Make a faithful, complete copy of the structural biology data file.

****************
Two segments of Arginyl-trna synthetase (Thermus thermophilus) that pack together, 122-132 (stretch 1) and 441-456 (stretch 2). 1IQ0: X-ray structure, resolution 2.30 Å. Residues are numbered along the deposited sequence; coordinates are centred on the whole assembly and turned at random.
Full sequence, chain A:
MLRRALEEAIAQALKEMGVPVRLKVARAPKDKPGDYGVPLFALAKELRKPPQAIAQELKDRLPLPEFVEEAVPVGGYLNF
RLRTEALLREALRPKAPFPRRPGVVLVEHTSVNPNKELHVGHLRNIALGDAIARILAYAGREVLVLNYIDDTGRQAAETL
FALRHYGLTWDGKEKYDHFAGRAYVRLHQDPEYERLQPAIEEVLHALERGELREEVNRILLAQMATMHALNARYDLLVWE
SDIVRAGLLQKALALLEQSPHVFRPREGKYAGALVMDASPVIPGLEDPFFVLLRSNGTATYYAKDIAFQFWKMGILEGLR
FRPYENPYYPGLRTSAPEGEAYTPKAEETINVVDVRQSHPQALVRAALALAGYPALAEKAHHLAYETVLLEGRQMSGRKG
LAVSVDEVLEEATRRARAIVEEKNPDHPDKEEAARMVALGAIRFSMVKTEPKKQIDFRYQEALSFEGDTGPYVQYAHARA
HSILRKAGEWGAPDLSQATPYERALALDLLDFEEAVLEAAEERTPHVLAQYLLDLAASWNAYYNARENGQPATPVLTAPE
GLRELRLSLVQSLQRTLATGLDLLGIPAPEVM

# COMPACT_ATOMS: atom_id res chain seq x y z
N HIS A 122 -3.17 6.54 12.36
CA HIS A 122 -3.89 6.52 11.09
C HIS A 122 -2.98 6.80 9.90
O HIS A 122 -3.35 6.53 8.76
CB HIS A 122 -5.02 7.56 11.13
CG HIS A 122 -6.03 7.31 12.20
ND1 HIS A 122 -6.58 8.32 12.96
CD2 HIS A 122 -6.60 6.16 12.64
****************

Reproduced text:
Two segments of Arginyl-trna synthetase (Thermus thermophilus) that pack together, 122-132 (stretch 1) and 441-456 (stretch 2). 1IQ0: X-ray structure, resolution 2.30 Å. Residues are numbered along the deposited sequence; coordinates are centred on the whole assembly and turned at random.
Full sequence, chain A:
MLRRALEEAIAQALKEMGVPVRLKVARAPKDKPGDYGVPLFALAKELRKPPQAIAQELKDRLPLPEFVEEAVPVGGYLNF
RLRTEALLREALRPKAPFPRRPGVVLVEHTSVNPNKELHVGHLRNIALGDAIARILAYAGREVLVLNYIDDTGRQAAETL
FALRHYGLTWDGKEKYDHFAGRAYVRLHQDPEYERLQPAIEEVLHALERGELREEVNRILLAQMATMHALNARYDLLVWE
SDIVRAGLLQKALALLEQSPHVFRPREGKYAGALVMDASPVIPGLEDPFFVLLRSNGTATYYAKDIAFQFWKMGILEGLR
FRPYENPYYPGLRTSAPEGEAYTPKAEETINVVDVRQSHPQALVRAALALAGYPALAEKAHHLAYETVLLEGRQMSGRKG
LAVSVDEVLEEATRRARAIVEEKNPDHPDKEEAARMVALGAIRFSMVKTEPKKQIDFRYQEALSFEGDTGPYVQYAHARA
HSILRKAGEWGAPDLSQATPYERALALDLLDFEEAVLEAAEERTPHVLAQYLLDLAASWNAYYNARENGQPATPVLTAPE
GLRELRLSLVQSLQRTLATGLDLLGIPAPEVM

# COMPACT_ATOMS: atom_id res chain seq x y z
N HIS A 122 -3.17 6.54 12.36
CA HIS A 122 -3.89 6.52 11.09
C HIS A 122 -2.98 6.80 9.90
O HIS A 122 -3.35 6.53 8.76
CB HIS A 122 -5.02 7.56 11.13
CG HIS A 122 -6.03 7.31 12.20
ND1 HIS A 122 -6.58 8.32 12.96
CD2 HIS A 122 -6.60 6.16 12.64